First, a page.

We slip and slide and fight our way down the steep slope for what seems like hours. We must be almost down on the plain by now. This should all be streets and houses.

  But it isn’t.

  Jack stops in a small clearing and sits down in the dirt. He rests his head in his hands.

  “I’m tired,” Jack says. He sounds close to tears. “I can’t go on anymore, Kaya. I just want to go home.”

  Me too, I’m exhausted. And it’s pretty clear we aren’t going to get ‘home’ tonight.

  “Let’s stop here. Try to get some sleep,” I say. “Maybe this will make more sense in the morning.”

  Jack nods weakly. We push some leaves together for a bed and lie down. It’s damp and twigs and sticks stab us in the back and I don’t even want to think about all the bugs and spiders crawling around us, but we’re both too worn out to care.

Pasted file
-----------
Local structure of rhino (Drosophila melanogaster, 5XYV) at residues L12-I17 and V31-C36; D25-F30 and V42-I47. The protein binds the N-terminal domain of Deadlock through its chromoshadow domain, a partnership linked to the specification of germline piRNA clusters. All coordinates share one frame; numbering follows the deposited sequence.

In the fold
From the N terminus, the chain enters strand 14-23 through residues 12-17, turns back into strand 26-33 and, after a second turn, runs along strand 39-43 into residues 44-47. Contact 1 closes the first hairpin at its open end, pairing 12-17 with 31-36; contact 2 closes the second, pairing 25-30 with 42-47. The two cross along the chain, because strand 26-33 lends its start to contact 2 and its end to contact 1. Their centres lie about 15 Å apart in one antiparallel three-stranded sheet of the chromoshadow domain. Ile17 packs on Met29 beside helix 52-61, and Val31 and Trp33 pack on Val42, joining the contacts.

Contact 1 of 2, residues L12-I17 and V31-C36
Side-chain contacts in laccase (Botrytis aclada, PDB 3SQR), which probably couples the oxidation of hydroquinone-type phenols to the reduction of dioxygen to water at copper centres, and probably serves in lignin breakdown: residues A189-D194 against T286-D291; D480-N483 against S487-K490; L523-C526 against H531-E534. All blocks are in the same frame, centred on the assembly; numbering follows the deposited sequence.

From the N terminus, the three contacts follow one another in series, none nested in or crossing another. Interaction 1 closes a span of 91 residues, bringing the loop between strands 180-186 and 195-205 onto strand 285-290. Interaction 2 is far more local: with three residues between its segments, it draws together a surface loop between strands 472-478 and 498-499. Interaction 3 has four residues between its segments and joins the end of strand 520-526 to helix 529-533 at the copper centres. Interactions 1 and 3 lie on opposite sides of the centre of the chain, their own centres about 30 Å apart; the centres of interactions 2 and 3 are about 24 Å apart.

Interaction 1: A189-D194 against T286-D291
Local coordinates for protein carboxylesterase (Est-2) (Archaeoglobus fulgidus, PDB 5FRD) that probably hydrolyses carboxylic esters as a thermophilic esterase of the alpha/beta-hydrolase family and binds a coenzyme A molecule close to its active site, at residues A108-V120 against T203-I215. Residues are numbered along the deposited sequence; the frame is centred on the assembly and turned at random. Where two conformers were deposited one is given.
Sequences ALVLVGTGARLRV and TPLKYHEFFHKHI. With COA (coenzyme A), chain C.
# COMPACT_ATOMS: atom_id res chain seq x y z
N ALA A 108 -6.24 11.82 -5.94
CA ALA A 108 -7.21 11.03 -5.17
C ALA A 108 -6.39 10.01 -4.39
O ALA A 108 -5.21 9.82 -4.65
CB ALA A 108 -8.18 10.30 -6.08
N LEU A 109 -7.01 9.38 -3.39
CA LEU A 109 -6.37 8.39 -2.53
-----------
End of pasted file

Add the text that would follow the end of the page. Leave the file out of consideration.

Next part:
Soon I hear Jack’s breathing slow. He’s already asleep, curled up in the damp leaves, the hood of his jumper pulled up for warmth.

  I feel myself drifting off.


  The next thing I know, it’s morning. The pale sky is streaked with pink. Birds whoop and chirp and squawk. I don’t think I’ve ever heard such a loud dawn chorus. The sound makes my heart sink. I mean, I love birds, but this is not what was meant to happen. What was meant to happen was that I wake up back at home, in my own bed, to find this was all a dream.

  But if it’s a dream, I’m still dreaming.